Maine mulling legal defense fund for lobster industry
A legislative committee in the U.S. state of Maine has reversed itself on the establishment of a bill to provide financial support to Maine’s lobster industry for court battles against federal rules intended to protect the endangered North Atlantic right whale, ultimately deciding to unanimously move the bill forward.
Federal rules established by NOAA in 2021 have drawn criticism from the lobster industry, which launched a lawsuit challenging the rules. The new rules include fishing bans in certain areas and gear requirements mandating less-harmful vertical lines.
The Maine Legislature’s Committee on Marine Resources initially voted against the idea in February, according to the Associated Press, but then reversed course in on 2 March and voted unanimously in favor of putting the bill to the legislature, the Portland Press Herald reported. The fund would provide about USD 900,000 (EUR 823,000) annually to the industry.
The initial bill, presented by William Faulkingham, a state representative and lobsterman, was resubmitted and unanimously approved after a number of amendments.
"I'm extremely happy. It's a big compromise, but that is what legislation is all about," Faulkingham told the Press Herald.
Maine’s lobster fishery achieved a record value in 2021, pulling in USD 724.9 million (EUR 663 million) in the year. That record-shattering year has been tempered by a May deadline for fishermen to replace their gear – even as those new gear types are scarce enough that Maine’s entire congressional delegation sent a letter calling for a delay to the requirements.
“[Lobstermen] are encountering ... a scarcity of the very materials they need to comply, including manufactured weak links and special weak rope,” the letter said. “The installation of manufactured weak links into end-lines is an option that many boats are planning to utilize, but with a current production rate of only 3,000 links per week by the sole NMFS-approved manufacturer (Seaside Rope), there is a significant shortfall in supply.”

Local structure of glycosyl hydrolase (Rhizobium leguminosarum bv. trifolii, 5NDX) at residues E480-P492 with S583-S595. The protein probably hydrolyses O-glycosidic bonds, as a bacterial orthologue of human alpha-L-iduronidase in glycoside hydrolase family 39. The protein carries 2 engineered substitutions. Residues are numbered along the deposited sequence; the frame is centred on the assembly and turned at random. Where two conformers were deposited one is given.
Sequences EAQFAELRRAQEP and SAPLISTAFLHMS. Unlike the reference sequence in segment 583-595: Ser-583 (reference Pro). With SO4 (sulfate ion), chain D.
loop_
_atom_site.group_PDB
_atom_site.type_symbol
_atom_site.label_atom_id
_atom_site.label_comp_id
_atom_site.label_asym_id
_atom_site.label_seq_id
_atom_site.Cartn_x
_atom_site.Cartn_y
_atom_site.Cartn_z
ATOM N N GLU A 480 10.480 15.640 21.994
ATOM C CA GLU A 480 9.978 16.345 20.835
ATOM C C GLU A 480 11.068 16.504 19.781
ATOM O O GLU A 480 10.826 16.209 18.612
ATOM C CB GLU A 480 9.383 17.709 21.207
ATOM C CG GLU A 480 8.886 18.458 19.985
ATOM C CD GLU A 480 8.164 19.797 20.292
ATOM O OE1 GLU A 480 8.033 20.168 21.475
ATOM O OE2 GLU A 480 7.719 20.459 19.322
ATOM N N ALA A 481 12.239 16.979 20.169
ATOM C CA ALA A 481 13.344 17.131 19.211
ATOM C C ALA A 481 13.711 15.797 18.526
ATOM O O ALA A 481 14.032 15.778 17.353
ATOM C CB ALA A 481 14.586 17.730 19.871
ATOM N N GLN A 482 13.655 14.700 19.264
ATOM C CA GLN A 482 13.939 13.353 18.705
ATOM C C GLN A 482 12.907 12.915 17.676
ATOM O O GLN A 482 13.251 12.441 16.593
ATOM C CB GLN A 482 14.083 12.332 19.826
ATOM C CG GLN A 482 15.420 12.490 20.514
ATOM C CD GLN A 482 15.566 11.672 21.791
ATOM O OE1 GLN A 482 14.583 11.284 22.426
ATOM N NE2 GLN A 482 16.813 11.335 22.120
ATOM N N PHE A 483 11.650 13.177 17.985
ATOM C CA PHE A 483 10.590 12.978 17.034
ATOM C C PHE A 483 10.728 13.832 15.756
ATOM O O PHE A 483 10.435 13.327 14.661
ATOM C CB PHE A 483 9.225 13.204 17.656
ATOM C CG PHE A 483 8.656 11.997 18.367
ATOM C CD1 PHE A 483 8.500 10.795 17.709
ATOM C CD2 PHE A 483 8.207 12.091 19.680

Maine Lobstermen’s Association Executive Director Patrice McCarron said the new requirements, coupled with other challenges, are threatening to end the fishery “within the next decade.”
“One challenge is the 10-year whale plan that is based on flawed data and bad science. It will cost at least USD 45 million [EUR 41 million] for lobstermen to comply with gear modifications, rope configurations, and markings that the federal government is requiring under this burdensome plan,” McCarron said. “Maine lobstermen have a long history of complying with federal regulations, but this most-recent rule seriously places one of our nation’s most sustainable commercial fisheries and Maine’s centuries old lobstering heritage at risk.”
Meanwhile, prices for lobster remain high due to low supply.
“The supply is very low, [because] not many boats in Maine are fishing this winter — due to weather and a good season last year,” Taylor Lobster Company Owner Bret Taylor told National Fisherman. Fishermen who had great seasons on high boat prices are taking a break during the winter, he said.
“So we are seeing some extremely high prices now. Prices to the boat will hit USD 10.00 [EUR 9.14] this week,” Taylor said.
Photo courtesy of the Maine Lobster Marketing Collaborative